Nagata's conjecture on curves
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In mathematics, the Nagata conjecture on curves, named after Masayoshi Nagata, governs the minimal degree required for a plane algebraic curve to pass through a collection of very general points with prescribed multiplicities. Nagata arrived at the conjecture via work on the 14th problem of Hilbert, which asks whether the invariant ring of a linear group action on the polynomial ring over some field is finitely generated. Nagata published the conjecture in a 1959 paper in the American Journal of Mathematics, in which he presented a counterexample to Hilbert's 14th problem.
More precisely suppose are very general points in the projective plane and that are given positive integers. The Nagata conjecture states that for any curve in that passes through each of the points with multiplicity must satisfy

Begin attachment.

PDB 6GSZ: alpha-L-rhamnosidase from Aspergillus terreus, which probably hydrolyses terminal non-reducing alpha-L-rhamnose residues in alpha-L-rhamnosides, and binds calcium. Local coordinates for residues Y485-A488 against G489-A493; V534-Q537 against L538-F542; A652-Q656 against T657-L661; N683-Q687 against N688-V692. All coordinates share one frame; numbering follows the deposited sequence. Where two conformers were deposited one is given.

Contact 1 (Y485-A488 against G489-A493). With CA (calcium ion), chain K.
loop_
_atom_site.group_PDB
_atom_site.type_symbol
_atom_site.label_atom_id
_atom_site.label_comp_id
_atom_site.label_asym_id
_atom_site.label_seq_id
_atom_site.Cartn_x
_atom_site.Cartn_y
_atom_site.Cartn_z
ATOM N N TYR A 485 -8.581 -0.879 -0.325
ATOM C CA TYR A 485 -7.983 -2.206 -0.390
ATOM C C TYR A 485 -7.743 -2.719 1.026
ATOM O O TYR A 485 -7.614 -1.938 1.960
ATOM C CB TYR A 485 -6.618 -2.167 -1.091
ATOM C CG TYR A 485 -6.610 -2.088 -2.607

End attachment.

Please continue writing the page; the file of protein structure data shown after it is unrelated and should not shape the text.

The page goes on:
The only case when this is known to hold is when is a perfect square (i.e. is of the form for some integer ), which was proved by Nagata. Despite much interest the other cases remain open. A more modern formulation of this conjecture is often given in terms of Seshadri constants and has been generalised to other surfaces under the name of the Nagata–Biran conjecture.